Scientists have calculated the probability that the fallen space debris will kill a person

(ORDO NEWS) — The chance of someone being killed by space debris falling from the sky may seem ridiculously small. After all, no one has died from such an accident, although there have been cases of injuries and damage to property.

But as we launch more and more satellites, rockets and probes into space, shouldn’t we start taking risk more seriously?

Every minute of every day, a piece of debris rains down on us from outer space, a danger we are almost completely unaware of.

Microscopic particles of asteroids and comets, penetrating through the atmosphere, imperceptibly settle on the Earth‘s surface, annually forming about 40,000 tons of dust.

While not a problem for us, such debris can wreak havoc on a spacecraft as was recently reported on the James Webb Space Telescope.

Sometimes a larger sample arrives in the form of a meteorite, and maybe once every 100 years or so, a body tens of meters in diameter manages to break through the atmosphere to dig out a crater.

And, fortunately, very rarely, kilometer. Objects of this size can float to the surface, causing death and destruction, as evidenced by the absence of dinosaurs roaming the Earth today.

These are examples of natural space debris, the uncontrolled arrival of which is unpredictable and more or less evenly distributed around the globe.

However, the new study examined the uncontrolled arrival of artificial space debris, such as spent rocket stages, associated with rocket launches and satellites.

Using mathematical modeling of the inclinations and orbits of rocket parts in space and the population density below them, as well as 30 years of satellite data, the authors calculated where rocket debris and other pieces of space debris land as they fall back to Earth.

They found that there was a small but significant risk of re-hitting parts in the coming decade. But this is more likely to happen over southern latitudes than over northern ones.

In fact, the study has calculated that rocket bodies are about three times more likely to land at the latitudes of Jakarta in Indonesia, Dhaka in Bangladesh, or Lagos in Nigeria than they are in New York in the US, Beijing in China.

The authors also calculated the “expectancy of accidents” – the risk to human life – over the next decade as a result of an unguided rocket re-entry. Assuming that each re-entry scatters deadly debris over an area of ​​ten square meters, they found that there is, on average, a 10 percent chance of one or more casualties over the next decade.

To date, the likelihood that debris from satellites and rockets could cause damage to the Earth’s surface (or air traffic in the atmosphere) is considered negligible.

Most of the research on such space debris has focused on the risk posed in orbit. non-operational satellites that may interfere with the safe operation of operational satellites. Unused fuel and batteries also lead to explosions in orbit, resulting in additional waste.

But as the number of rocket launch companies increases and moves from government to private enterprise, it is highly likely that the number of accidents both in space and on Earth, such as the one that followed the launch of China’s Long March 5b will also increase.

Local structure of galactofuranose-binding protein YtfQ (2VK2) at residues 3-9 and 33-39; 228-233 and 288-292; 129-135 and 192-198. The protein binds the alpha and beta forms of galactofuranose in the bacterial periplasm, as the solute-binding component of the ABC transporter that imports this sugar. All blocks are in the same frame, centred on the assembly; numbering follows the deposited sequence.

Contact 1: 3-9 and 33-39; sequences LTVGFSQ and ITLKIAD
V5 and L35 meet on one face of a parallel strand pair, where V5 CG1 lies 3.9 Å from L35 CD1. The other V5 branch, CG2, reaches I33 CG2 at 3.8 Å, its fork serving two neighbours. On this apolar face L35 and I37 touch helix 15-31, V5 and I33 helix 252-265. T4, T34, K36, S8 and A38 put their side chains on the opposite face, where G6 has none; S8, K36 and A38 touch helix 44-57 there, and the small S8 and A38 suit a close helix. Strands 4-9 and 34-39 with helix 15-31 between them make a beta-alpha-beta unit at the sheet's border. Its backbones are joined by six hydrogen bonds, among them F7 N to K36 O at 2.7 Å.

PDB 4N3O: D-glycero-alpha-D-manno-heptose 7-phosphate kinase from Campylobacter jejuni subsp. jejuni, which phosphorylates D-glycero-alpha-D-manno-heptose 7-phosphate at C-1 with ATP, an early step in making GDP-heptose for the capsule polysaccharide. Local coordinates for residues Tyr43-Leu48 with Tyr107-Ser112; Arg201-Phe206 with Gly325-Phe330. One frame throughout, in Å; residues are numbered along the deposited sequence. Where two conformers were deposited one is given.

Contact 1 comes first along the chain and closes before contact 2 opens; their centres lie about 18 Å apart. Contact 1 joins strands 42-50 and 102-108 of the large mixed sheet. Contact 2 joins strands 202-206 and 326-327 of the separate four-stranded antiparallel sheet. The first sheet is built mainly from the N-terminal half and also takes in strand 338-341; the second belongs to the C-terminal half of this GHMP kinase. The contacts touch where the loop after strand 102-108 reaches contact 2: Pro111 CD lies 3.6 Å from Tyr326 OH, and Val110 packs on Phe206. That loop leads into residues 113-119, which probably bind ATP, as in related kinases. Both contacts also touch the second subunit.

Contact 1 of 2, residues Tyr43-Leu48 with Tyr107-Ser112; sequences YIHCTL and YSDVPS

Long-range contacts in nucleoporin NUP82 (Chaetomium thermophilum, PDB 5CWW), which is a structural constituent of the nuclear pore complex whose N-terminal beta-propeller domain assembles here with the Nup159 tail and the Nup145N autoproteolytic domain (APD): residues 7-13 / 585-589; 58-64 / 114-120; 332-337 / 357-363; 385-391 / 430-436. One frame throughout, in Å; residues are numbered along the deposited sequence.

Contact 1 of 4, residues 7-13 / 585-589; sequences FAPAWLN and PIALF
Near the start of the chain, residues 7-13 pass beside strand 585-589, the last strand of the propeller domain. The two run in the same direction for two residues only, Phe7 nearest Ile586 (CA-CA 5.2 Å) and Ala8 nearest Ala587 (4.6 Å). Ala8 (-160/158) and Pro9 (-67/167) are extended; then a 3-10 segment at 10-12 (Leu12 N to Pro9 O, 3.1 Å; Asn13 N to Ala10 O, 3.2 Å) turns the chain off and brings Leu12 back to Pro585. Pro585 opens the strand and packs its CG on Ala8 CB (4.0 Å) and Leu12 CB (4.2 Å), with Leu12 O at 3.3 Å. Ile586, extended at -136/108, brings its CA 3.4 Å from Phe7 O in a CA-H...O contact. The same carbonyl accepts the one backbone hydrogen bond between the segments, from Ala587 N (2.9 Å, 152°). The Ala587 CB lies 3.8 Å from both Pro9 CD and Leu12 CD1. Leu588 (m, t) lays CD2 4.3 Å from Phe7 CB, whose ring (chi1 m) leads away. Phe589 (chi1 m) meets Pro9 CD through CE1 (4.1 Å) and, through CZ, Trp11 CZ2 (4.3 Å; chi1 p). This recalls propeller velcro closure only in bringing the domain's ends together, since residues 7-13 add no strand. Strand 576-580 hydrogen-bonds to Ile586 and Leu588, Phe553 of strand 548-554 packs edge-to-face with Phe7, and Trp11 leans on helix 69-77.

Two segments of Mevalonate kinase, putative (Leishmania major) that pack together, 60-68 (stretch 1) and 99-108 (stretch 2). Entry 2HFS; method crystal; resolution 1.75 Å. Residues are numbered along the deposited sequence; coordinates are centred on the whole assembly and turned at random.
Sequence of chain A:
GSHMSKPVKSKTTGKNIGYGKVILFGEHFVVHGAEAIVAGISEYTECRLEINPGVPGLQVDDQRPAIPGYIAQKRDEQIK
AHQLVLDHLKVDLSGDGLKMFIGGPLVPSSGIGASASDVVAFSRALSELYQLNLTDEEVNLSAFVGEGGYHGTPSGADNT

The new study warns that the 10 percent figure is thus a conservative estimate.

What can be done

There are a number of technologies that allow you to fully control the re-entry of garbage into the atmosphere, but their implementation is costly. For example, a spacecraft can be “passivated”, with unused energy (such as propellant or batteries) being consumed rather than being stored after the spacecraft’s life span ends.

The choice of orbit for a satellite can also reduce the chance of debris being generated. A failed satellite can be programmed to go into low Earth orbit, where it will burn up.

There are also attempts to launch reusable rockets, which, for example, have been demonstrated by SpaceX and are being developed by Blue Origin.

They create a lot less debris, although some of it will be paint and metal shavings as they return to Earth in a controlled manner.

Many agencies take risks seriously. The European Space Agency is planning a mission to capture and remove space debris using a four-armed robot.

In 2010, the United Nations, through the Office for Outer Space Affairs, issued a set of Space Debris Mitigation Guidelines, which were updated in 2018.

However, as the authors of the new study note, these are just guidelines. , not international law, and does not provide details on how mitigation actions should be implemented or monitored.

The study argues that advances in technology and more thoughtful mission design will reduce the rate of uncontrolled re-entry of a spacecraft into the atmosphere. garbage, reducing the risk of danger around the world. It states that “unguided rocket re-entry is a collective action problem; solutions exist, but each launching state must make them.”

The demand for governments to act in concert is not unprecedented, as shown in the ban on ozone depleting CFC chemicals.

But unfortunately, this kind of action usually requires a major event with significant consequences for the northern hemisphere before action can be taken. And changes in international protocols and conventions take time.


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